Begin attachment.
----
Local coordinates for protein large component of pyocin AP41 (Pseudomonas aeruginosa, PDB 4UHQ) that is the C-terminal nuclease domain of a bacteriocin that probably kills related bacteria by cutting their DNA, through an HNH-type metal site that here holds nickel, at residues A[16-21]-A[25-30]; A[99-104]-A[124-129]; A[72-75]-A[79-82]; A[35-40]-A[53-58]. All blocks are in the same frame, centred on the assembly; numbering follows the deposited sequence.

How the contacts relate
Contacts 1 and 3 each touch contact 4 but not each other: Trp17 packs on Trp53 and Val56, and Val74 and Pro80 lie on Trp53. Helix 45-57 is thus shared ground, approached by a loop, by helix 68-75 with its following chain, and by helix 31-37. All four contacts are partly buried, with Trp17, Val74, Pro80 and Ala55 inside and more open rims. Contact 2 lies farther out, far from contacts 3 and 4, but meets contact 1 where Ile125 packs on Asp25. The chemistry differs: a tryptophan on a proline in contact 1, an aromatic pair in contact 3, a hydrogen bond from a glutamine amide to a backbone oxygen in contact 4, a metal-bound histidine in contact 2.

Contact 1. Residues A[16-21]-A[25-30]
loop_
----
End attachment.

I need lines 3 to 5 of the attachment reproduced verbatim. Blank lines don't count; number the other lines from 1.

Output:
Contacts 1 and 3 each touch contact 4 but not each other: Trp17 packs on Trp53 and Val56, and Val74 and Pro80 lie on Trp53. Helix 45-57 is thus shared ground, approached by a loop, by helix 68-75 with its following chain, and by helix 31-37. All four contacts are partly buried, with Trp17, Val74, Pro80 and Ala55 inside and more open rims. Contact 2 lies farther out, far from contacts 3 and 4, but meets contact 1 where Ile125 packs on Asp25. The chemistry differs: a tryptophan on a proline in contact 1, an aromatic pair in contact 3, a hydrogen bond from a glutamine amide to a backbone oxygen in contact 4, a metal-bound histidine in contact 2.

Contact 1. Residues A[16-21]-A[25-30]
loop_